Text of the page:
1) A Powerful Computer
Before you can record anything, you're going to need a computer. Anyone with a computer and a USB microphone can record a few tracks, but what you can do with those tracks can be quite limited if your computer does not have the processing power necessary to run the recording software and any of the many plug-ins (software audio effects editing tools) you may want to use to bring life to your tracks.
So what computer should I get, Michael? I'm glad you asked! In the audio world, there are many opinions about whether a PC or Mac should be used. The real answer? Both are fantastic options. The main things to keep in mind when choosing between a PC or Mac are 1) the type of interface you will be using (this is next on our list) and 2) the kinds of plug-ins you plan on using. There are an abundance of free and third-party plug-ins available online, and often these plug-ins will only run on either a PC or a Mac. It's important to note that you will pay a premium on Macs, and you can often get the same specifications for a way better price by opting for a PC.
Once you've decided on a which kind you want, the next thing you'll need to do is decide on the specifications. For recording purposes there are 3 things that are especially important: hard drive, processor, and memory. Recording audio takes up a good bit of storage space. I would recommend getting at least 500 GB. While flash storage is usually a tad faster, it is not necessary and a bit more expensive. However, a spinning disk of 7200 RPM will definitely outshine a 5400 RPM one. I would also recommend an Intel processor from the i7 line or higher. While I currently run a 2.6 GHz processor, you can get away with less. As for memory, 8 GB will get the job done (but more doesn't hurt). It's important to be realistic with your recording goals. If you're not going to be recording more than a single-digit amount of tracks, you won't need the world's most powerful computer ever, and something much cheaper will work for you.
2) A Quality Interface
What is an interface? An interface is a device that you plug your microphones and/or instruments into that brings the sound into the computer. It also acts as the sound card for your computer while it is in use. Without it, recording quality audio is a pretty difficult task. There are many different kinds of interfaces out there, and as I mentioned before, some will only run on a PC or a Mac.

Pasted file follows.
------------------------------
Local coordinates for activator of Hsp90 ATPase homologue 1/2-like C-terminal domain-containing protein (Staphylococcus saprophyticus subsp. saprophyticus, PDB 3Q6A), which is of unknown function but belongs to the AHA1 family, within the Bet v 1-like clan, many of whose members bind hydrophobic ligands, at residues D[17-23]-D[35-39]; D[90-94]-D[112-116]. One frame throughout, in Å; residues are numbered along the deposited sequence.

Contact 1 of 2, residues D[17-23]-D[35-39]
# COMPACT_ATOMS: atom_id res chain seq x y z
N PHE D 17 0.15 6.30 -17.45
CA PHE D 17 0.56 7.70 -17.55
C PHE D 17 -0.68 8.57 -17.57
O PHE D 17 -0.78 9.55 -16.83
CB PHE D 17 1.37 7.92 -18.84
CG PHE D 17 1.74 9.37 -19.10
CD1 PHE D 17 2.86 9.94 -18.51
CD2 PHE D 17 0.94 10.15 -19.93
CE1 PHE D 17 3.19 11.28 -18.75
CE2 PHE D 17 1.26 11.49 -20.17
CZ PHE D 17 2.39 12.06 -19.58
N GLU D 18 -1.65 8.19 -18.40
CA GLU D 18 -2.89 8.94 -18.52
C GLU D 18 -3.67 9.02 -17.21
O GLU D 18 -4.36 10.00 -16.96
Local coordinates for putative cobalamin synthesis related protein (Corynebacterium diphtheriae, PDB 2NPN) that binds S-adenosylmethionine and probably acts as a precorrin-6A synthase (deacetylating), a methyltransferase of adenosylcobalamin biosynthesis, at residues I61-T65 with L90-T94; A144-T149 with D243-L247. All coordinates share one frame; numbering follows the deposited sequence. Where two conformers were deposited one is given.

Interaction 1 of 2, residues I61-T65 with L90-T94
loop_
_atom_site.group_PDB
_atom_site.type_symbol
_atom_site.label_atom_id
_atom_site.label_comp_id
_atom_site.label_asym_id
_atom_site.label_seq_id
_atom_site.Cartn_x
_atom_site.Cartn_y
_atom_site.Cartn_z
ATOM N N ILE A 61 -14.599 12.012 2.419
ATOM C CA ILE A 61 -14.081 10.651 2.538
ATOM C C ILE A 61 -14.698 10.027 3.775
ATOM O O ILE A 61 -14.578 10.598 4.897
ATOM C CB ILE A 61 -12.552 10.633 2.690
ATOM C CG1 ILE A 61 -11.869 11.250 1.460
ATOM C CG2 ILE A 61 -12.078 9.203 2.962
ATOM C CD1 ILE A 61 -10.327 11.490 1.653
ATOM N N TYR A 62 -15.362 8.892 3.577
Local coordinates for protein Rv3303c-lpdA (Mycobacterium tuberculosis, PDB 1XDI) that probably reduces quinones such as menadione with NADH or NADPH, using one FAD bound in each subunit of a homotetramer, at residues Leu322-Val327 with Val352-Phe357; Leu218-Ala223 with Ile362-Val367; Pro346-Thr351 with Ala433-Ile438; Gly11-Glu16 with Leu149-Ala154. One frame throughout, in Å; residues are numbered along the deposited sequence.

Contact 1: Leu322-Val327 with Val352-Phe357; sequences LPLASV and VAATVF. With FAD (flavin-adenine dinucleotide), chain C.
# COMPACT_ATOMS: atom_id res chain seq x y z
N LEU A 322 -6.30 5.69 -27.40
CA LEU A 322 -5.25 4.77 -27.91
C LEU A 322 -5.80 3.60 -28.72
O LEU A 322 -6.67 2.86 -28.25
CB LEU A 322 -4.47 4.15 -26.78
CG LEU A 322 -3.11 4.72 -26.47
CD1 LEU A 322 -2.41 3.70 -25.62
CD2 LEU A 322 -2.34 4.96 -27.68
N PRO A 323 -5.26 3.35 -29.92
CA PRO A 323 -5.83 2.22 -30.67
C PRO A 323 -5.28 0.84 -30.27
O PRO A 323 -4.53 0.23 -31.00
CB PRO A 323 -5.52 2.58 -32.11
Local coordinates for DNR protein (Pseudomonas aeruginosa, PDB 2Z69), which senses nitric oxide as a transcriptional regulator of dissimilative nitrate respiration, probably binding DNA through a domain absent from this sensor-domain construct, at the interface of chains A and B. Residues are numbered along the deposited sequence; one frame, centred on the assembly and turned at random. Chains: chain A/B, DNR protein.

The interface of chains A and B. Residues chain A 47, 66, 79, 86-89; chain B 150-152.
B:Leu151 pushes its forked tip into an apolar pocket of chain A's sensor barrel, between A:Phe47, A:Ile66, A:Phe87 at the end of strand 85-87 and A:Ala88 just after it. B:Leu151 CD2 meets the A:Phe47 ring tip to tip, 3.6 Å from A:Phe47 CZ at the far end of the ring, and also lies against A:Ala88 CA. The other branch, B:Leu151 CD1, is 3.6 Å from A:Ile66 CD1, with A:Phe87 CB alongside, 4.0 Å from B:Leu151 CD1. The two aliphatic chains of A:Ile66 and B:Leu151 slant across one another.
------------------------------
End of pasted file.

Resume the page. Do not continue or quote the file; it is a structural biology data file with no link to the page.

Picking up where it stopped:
Before you select an interface, it's again important to dwell on your recording goals. Firstly, you'll want to think about how many instruments you will be recording simultaneously. If you're only recording a voice and guitar or a couple of each, a 2 or 4 input interface will be all you need. If you're recording drums or a full live band, 8 inputs (or even 16), may be necessary. Once you decide how many inputs you'll need, you'll need to decide how high-end of an interface to get. The difference between an 8 input interface that's $500 and one that's $3000 can be huge, especially to a trained ear. Where you want to go with recording should determine which kind you purchase. Two interfaces I would recommend that sound amazing are the Apogee Quartet and the Universal Audio Apollo 8p.
Most people's natural instinct towards buying quality microphones would be to go and buy the best mic out there for an outrageous price. This is not the best tactic. Rather, it is better to build an arsenal and invest in a few good mics. There are an insane amount of microphones to choose from, three main types (condenser, dynamic, and ribbon), and testing and learning about all of them is something that could take years. Luckily, much of the work has already been done for us, and over the years, there are some mics that have been found to consistently do the trick. Below I've arranged a list of microphones for different kinds of typical rock band instruments.
- Vocals - I've found that many different condenser microphones from Audio-Technica work very well for their price. Read through their descriptions and you'll find the one for you.
- Guitars - If you're recording acoustic guitars, the condenser mics are again the way to go. However, if you're recording a speaker from a guitar cabinet, an industry standard microphone is the Shure SM57. Picking up a couple of these will serve you well.
- Drums - When it comes to drums, a few different mics are needed to cover the bases. For snares two very recommended mics to consider are the Shure SM57 or the Audix i5. For the toms and kick, Audix's D line works great. Use the D2 on smaller toms, the D4 on larger toms, and the D6 on the kick. The Shure Beta 52A also works very well on kick drums. As for overhead mics, a pair of condenser mics will work well. If you're willing to spend a bit, one mic commonly used in professional studios is a pair of AKG C414's.
Thanks for reading! Questions or concerns? Contact me!